The group’s shared-use car system would operate much like the bike-sharing programmes that exist in cities in Europe and North America. But instead of installing car stations solely in the city centres, they would be distributed throughout the suburbs and at satellite transit hubs.
Drivers could, for example, use a swipe card or electronic token to check out a Fold parked in a stack of folded vehicles from a car-share kiosk in their community, drive to a nearby transit station, and leave the automobile in an adjacent lot. So rather than travelling the entire distance between home and work in a personally owned, gasoline-burning car, the user would spend a short time walking, do a little EV driving and then jump on public transport for the ride into the city.
One of the reasons bike-sharing systems work is that riders can find bicycles where they need them. Trucks shuttle bikes between stations in anticipation of future demand and to help empty parking spots for incoming bikes. “That’s hard to do with cars,” says MIT’s Larson. “We realized that various dynamic incentives would be needed to encourage users to pick-up and drop-off cars in such a way as to automatically balance the system and make them available throughout the area.”
To get the cars where they are needed, the collaborators are developing a wireless-based logistics system that employs a mix of smart technologies and driver incentives. It would rely on sensor networks and algorithms that recognize drivers’ usage patterns to manage the fleet intelligently. Drivers could earn credits or receive product giveaways if they return cars to charging stations in areas where others want to hire them. They can also use their smartphones to map out locations with available cars – as well as any discounts that might be available for cars at certain stations.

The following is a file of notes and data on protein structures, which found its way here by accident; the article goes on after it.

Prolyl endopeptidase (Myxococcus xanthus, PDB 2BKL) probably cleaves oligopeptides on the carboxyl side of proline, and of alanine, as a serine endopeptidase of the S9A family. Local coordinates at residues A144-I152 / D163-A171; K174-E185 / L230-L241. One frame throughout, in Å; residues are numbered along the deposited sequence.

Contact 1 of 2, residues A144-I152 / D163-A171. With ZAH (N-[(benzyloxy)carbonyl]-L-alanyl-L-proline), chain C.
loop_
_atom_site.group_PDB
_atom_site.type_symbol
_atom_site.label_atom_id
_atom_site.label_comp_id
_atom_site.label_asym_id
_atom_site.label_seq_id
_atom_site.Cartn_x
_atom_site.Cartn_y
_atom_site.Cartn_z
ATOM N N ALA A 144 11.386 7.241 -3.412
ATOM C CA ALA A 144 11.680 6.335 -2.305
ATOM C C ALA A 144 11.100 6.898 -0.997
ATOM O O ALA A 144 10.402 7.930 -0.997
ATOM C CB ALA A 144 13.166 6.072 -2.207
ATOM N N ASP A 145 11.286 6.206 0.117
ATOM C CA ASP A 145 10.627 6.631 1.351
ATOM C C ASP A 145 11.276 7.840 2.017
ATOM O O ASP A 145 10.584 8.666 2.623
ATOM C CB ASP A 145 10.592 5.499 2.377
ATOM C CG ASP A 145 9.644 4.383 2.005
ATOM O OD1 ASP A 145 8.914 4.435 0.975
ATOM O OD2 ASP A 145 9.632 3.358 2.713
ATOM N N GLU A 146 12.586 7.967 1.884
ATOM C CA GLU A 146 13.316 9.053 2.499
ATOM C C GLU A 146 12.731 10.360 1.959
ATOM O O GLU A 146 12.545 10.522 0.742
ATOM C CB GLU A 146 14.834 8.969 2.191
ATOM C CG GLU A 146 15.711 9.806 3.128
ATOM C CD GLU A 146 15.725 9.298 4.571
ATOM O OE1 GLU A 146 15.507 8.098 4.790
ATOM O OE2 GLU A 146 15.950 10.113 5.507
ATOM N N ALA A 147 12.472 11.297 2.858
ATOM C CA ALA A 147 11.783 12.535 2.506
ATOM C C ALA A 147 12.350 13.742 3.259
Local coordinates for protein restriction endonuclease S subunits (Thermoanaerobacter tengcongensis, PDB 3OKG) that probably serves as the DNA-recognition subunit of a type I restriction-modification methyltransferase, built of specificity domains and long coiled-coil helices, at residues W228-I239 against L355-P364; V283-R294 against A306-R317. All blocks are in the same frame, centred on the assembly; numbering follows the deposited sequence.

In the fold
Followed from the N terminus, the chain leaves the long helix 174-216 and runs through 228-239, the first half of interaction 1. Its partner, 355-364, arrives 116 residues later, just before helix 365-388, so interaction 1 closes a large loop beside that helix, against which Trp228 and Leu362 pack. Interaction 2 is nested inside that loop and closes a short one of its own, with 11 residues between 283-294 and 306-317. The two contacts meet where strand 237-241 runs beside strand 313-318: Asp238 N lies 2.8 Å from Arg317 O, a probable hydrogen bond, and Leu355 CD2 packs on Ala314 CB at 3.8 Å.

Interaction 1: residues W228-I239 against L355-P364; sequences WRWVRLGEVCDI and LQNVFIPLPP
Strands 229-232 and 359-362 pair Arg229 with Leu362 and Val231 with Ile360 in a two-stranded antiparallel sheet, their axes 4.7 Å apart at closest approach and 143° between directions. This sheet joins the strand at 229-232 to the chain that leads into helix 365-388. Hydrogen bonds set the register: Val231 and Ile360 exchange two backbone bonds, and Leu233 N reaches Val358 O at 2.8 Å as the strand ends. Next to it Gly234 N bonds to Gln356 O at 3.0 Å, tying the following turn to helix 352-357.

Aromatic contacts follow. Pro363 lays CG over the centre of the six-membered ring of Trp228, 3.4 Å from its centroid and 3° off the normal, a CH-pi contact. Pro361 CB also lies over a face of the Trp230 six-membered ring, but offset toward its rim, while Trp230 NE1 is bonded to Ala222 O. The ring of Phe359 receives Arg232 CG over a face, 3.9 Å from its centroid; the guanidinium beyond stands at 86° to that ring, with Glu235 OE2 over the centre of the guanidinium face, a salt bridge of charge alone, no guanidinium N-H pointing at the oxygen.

Building the new car will be challenging. “The car is so tiny and so tight because of the folding chassis that packaging is difficult – a half-inch here and there really matters because it’s designed more like an iPhone than a tower computer,” says Larson. “Everything needs to be fully optimized, so late changes are hard to make,” he adds. The designers shaved weight off the design by using an efficient structure and lightweight materials, and avoiding many standard car components such as an internal combustion engine, transmission, radiator and cooling system.
Vehicles passed in-house crash and safety testing earlier this year. Although the little car must safely withstand a crash impact, it does not have to have to endure accidents at highway speeds, meaning the engineers were able to make the car lighter and smaller without compromising its safety, according to Fernandez Isoird. The Fold’s crashworthiness is enhanced by its folding chassis, designed to compress to absorb impact energy.
On the road
Early production Folds could start zipping around European cities this summer. The consortium has built 20 vehicles for demonstrations and testing, says Isoird. Besides the Fold, the team is developing other models, including the convertible Alai and a truck – the Laga – for local deliveries. The consortium has more models in the works as well, including a “buggy”, another small truck, a five-passenger vehicle and a nine-passenger minivan.